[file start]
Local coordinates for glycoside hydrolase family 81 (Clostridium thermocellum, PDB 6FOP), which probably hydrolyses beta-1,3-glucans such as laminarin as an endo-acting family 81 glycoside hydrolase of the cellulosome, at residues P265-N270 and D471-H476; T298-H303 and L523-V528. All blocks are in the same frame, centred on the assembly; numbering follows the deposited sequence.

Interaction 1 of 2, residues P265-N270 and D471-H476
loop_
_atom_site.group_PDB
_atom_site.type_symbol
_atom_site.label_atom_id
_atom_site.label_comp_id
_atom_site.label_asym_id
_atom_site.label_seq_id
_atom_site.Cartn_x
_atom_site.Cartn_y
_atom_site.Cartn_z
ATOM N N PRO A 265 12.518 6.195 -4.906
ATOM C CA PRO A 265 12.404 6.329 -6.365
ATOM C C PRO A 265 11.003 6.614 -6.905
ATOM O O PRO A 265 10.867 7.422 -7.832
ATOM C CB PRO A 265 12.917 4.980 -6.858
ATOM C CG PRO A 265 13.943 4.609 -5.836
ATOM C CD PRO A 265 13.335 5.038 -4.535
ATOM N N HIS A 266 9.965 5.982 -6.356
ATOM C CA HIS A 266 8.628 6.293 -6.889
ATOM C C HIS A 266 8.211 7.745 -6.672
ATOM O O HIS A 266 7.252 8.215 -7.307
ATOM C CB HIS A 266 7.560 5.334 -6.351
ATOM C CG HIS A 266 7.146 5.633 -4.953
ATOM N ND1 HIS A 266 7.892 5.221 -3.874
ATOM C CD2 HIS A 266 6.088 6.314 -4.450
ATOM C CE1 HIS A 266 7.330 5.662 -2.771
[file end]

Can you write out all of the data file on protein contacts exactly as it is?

Local coordinates for glycoside hydrolase family 81 (Clostridium thermocellum, PDB 6FOP), which probably hydrolyses beta-1,3-glucans such as laminarin as an endo-acting family 81 glycoside hydrolase of the cellulosome, at residues P265-N270 and D471-H476; T298-H303 and L523-V528. All blocks are in the same frame, centred on the assembly; numbering follows the deposited sequence.

Interaction 1 of 2, residues P265-N270 and D471-H476
loop_
_atom_site.group_PDB
_atom_site.type_symbol
_atom_site.label_atom_id
_atom_site.label_comp_id
_atom_site.label_asym_id
_atom_site.label_seq_id
_atom_site.Cartn_x
_atom_site.Cartn_y
_atom_site.Cartn_z
ATOM N N PRO A 265 12.518 6.195 -4.906
ATOM C CA PRO A 265 12.404 6.329 -6.365
ATOM C C PRO A 265 11.003 6.614 -6.905
ATOM O O PRO A 265 10.867 7.422 -7.832
ATOM C CB PRO A 265 12.917 4.980 -6.858
ATOM C CG PRO A 265 13.943 4.609 -5.836
ATOM C CD PRO A 265 13.335 5.038 -4.535
ATOM N N HIS A 266 9.965 5.982 -6.356
ATOM C CA HIS A 266 8.628 6.293 -6.889
ATOM C C HIS A 266 8.211 7.745 -6.672
ATOM O O HIS A 266 7.252 8.215 -7.307
ATOM C CB HIS A 266 7.560 5.334 -6.351
ATOM C CG HIS A 266 7.146 5.633 -4.953
ATOM N ND1 HIS A 266 7.892 5.221 -3.874
ATOM C CD2 HIS A 266 6.088 6.314 -4.450
ATOM C CE1 HIS A 266 7.330 5.662 -2.771